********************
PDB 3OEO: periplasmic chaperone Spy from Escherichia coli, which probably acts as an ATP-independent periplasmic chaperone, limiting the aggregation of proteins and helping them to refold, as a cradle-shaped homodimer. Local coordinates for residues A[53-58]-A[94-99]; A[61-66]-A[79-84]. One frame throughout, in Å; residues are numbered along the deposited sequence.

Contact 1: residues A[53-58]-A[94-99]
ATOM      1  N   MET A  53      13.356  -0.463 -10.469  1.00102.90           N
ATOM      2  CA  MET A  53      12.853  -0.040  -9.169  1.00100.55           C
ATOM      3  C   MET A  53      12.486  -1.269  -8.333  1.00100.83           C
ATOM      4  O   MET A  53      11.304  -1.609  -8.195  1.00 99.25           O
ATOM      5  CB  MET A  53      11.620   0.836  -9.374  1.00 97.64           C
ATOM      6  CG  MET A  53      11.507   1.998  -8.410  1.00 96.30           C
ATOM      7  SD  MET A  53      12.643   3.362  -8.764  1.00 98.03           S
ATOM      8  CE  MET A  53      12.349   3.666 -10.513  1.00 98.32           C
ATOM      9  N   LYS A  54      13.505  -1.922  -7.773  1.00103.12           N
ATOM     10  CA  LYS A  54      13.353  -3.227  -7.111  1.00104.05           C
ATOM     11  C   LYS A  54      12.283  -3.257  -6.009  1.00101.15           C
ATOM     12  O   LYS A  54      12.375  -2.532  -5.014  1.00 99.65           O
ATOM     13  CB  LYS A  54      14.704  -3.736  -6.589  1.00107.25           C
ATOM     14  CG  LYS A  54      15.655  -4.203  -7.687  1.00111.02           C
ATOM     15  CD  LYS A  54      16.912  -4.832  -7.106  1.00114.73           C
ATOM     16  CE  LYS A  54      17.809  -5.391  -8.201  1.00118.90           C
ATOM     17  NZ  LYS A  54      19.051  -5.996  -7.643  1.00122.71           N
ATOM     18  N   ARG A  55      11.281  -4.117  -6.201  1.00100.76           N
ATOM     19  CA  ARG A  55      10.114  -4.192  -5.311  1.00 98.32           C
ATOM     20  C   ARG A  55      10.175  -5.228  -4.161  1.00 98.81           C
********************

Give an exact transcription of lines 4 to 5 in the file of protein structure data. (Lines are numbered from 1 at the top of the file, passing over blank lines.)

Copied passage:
ATOM      2  CA  MET A  53      12.853  -0.040  -9.169  1.00100.55           C
ATOM      3  C   MET A  53      12.486  -1.269  -8.333  1.00100.83           C